Sportive Lemurs Stay Individualists In Relationships
German Primate Center
During a one-year field study in Southern Madagascar the two researchers discovered that nocturnal white-footed sportive lemurs (Lepilemur leucopus) share a common territory with a pair partner of the opposite sex. This result clarified conflicting earlier reports on the social organization of this species. The study of the DPZ researchers also revealed a specific type of relationship model that has not yet been described for other pair-living species. Although males and females live together also outside the brief annual mating season and defend a common territory together, they were never observed to huddle or to groom each other during the more than 1,500 hours of observation. “This species is characterized by an active avoidance of pair partners,” says Iris Dröscher, first author and PhD student at the Behavioral Ecology and Sociobiology Unit of the DPZ.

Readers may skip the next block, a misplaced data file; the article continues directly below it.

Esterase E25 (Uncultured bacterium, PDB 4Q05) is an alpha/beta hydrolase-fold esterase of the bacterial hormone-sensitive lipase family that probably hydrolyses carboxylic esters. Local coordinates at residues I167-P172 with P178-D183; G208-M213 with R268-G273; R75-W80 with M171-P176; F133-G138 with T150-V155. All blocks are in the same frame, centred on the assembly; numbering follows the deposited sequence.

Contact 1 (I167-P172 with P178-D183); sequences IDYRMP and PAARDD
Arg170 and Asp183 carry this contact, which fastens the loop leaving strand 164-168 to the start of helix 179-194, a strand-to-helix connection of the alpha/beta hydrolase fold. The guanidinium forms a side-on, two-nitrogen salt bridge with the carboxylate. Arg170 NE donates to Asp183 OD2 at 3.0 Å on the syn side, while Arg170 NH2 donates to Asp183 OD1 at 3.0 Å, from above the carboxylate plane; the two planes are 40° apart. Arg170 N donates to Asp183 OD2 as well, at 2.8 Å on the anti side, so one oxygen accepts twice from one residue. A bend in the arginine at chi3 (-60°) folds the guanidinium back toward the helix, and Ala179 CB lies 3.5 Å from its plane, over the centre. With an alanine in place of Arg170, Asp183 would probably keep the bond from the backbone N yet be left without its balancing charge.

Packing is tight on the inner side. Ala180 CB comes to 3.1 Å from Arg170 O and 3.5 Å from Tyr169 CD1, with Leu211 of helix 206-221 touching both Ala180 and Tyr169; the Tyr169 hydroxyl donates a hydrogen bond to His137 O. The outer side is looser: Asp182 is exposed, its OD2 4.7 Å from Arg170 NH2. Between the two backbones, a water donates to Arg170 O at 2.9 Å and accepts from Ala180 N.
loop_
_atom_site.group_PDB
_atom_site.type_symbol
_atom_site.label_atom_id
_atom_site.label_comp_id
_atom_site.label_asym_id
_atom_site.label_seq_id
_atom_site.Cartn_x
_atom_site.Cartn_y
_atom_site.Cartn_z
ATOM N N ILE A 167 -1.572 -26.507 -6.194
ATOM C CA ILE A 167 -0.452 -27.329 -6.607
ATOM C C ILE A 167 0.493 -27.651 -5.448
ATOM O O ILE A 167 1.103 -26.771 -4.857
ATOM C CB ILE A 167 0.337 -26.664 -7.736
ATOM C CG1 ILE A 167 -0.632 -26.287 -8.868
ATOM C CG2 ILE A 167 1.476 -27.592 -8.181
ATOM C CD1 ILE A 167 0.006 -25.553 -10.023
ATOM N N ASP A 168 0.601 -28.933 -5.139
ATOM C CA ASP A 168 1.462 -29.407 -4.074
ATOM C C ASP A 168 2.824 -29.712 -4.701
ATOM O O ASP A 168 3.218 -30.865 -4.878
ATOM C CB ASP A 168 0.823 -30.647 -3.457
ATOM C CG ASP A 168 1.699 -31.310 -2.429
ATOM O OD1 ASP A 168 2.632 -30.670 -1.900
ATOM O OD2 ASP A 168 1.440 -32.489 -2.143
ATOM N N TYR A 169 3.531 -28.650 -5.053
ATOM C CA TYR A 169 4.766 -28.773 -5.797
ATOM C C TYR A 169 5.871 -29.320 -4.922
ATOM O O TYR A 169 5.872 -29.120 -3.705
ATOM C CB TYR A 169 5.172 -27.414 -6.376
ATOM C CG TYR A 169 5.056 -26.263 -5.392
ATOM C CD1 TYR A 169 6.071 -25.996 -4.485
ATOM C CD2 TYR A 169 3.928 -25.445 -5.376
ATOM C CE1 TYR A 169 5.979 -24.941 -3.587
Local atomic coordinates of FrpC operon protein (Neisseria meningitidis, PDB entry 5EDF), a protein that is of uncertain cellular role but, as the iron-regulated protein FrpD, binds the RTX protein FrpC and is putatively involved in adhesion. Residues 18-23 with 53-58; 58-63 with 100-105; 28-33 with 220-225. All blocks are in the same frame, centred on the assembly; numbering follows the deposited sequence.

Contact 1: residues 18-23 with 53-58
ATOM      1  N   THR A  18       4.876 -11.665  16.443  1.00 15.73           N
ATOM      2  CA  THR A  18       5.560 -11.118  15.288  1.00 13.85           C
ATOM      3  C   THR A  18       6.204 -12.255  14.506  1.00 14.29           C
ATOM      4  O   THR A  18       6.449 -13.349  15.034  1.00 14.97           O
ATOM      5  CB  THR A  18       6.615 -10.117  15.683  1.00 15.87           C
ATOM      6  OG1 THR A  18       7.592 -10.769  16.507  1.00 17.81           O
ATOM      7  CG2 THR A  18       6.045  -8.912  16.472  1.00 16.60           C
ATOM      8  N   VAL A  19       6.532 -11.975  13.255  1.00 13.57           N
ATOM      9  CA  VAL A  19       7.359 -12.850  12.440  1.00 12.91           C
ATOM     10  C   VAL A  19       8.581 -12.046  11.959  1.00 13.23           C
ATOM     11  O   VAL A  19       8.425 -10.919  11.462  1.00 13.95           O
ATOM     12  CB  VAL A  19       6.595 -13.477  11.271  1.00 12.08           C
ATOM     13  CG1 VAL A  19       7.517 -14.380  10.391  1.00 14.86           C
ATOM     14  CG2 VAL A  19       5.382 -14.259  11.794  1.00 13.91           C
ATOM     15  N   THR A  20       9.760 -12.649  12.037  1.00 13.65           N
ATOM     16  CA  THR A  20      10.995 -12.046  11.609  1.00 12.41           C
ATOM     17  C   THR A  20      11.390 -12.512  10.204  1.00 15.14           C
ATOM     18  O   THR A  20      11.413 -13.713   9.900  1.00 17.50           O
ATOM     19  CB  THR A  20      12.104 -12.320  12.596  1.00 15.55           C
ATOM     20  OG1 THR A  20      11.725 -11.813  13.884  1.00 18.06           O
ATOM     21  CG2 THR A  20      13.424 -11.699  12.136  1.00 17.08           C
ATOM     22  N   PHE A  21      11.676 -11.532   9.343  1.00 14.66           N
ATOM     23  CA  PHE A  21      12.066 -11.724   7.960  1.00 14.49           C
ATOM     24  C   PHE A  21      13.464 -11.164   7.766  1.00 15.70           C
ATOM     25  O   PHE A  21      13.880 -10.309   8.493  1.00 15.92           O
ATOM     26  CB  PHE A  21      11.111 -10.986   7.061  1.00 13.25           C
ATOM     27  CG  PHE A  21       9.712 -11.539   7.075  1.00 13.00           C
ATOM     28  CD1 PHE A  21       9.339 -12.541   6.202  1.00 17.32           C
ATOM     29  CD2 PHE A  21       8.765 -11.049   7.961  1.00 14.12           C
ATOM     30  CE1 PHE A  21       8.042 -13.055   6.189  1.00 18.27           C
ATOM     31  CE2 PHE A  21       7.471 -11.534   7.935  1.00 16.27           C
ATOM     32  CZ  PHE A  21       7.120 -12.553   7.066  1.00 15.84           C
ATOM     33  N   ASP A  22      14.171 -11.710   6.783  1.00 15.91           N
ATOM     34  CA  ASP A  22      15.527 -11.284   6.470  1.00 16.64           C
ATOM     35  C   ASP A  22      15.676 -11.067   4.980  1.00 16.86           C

For their research the scientists observed a population of white-footed sportive lemurs at the Berenty Reserve and followed their movements via radio collars. They found that social interaction between couples are limited to mating once a year. “For primates, grooming is an important social interaction that strengthens the relationship between individuals. But it does not exist in white-footed sportive lemur couples,” explains Iris Dröscher. “Even for sleeping, the partners choose separate trees and never spend any time together.” The most elaborate social interactions of white-footed sportive lemur pair partners consist of just sitting next to each other at a small distance.
As interactions with many individuals in different contexts create cognitive challenges for animals, social complexity is regarded as an essential motor for the evolution of intelligence in primates. “White-footed sportive lemurs are characterized by a minimum of social complexity; they really define the baseline among primates“, says principle investigator Peter Kappeler.
Possible explanations for why sportive lemurs are pair-living at all are currently being explored: Perhaps males can monopolize at least one female for themselves that way. Alternatively, males may stay in the vicinity of their offspring to protect them from infanticidal rivals.
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